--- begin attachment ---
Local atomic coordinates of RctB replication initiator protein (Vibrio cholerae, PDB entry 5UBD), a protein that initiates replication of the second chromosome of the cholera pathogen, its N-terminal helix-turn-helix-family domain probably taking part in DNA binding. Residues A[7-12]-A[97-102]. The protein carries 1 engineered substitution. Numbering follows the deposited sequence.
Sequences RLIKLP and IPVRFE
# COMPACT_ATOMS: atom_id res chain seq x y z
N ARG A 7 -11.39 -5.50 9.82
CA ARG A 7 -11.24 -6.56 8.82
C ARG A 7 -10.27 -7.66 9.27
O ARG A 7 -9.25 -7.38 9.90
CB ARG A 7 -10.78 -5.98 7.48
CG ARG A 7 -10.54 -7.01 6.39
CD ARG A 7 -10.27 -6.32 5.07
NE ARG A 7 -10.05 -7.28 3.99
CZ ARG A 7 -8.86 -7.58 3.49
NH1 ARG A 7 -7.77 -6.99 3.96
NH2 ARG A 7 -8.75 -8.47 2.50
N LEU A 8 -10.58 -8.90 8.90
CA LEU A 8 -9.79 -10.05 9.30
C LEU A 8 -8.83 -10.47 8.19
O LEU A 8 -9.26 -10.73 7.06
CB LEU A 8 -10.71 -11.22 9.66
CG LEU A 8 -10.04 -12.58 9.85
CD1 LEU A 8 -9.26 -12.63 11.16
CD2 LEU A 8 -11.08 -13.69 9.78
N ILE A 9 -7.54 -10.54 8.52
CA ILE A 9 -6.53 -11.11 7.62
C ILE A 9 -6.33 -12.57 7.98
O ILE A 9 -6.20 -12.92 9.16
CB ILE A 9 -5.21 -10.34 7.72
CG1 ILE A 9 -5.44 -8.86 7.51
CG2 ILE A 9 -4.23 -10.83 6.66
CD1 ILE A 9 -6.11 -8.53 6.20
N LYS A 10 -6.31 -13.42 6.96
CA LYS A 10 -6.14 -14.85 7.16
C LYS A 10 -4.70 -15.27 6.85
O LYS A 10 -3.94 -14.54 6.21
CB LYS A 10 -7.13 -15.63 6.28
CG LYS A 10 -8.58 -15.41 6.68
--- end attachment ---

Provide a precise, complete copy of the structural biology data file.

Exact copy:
Local atomic coordinates of RctB replication initiator protein (Vibrio cholerae, PDB entry 5UBD), a protein that initiates replication of the second chromosome of the cholera pathogen, its N-terminal helix-turn-helix-family domain probably taking part in DNA binding. Residues A[7-12]-A[97-102]. The protein carries 1 engineered substitution. Numbering follows the deposited sequence.
Sequences RLIKLP and IPVRFE
# COMPACT_ATOMS: atom_id res chain seq x y z
N ARG A 7 -11.39 -5.50 9.82
CA ARG A 7 -11.24 -6.56 8.82
C ARG A 7 -10.27 -7.66 9.27
O ARG A 7 -9.25 -7.38 9.90
CB ARG A 7 -10.78 -5.98 7.48
CG ARG A 7 -10.54 -7.01 6.39
CD ARG A 7 -10.27 -6.32 5.07
NE ARG A 7 -10.05 -7.28 3.99
CZ ARG A 7 -8.86 -7.58 3.49
NH1 ARG A 7 -7.77 -6.99 3.96
NH2 ARG A 7 -8.75 -8.47 2.50
N LEU A 8 -10.58 -8.90 8.90
CA LEU A 8 -9.79 -10.05 9.30
C LEU A 8 -8.83 -10.47 8.19
O LEU A 8 -9.26 -10.73 7.06
CB LEU A 8 -10.71 -11.22 9.66
CG LEU A 8 -10.04 -12.58 9.85
CD1 LEU A 8 -9.26 -12.63 11.16
CD2 LEU A 8 -11.08 -13.69 9.78
N ILE A 9 -7.54 -10.54 8.52
CA ILE A 9 -6.53 -11.11 7.62
C ILE A 9 -6.33 -12.57 7.98
O ILE A 9 -6.20 -12.92 9.16
CB ILE A 9 -5.21 -10.34 7.72
CG1 ILE A 9 -5.44 -8.86 7.51
CG2 ILE A 9 -4.23 -10.83 6.66
CD1 ILE A 9 -6.11 -8.53 6.20
N LYS A 10 -6.31 -13.42 6.96
CA LYS A 10 -6.14 -14.85 7.16
C LYS A 10 -4.70 -15.27 6.85
O LYS A 10 -3.94 -14.54 6.21
CB LYS A 10 -7.13 -15.63 6.28
CG LYS A 10 -8.58 -15.41 6.68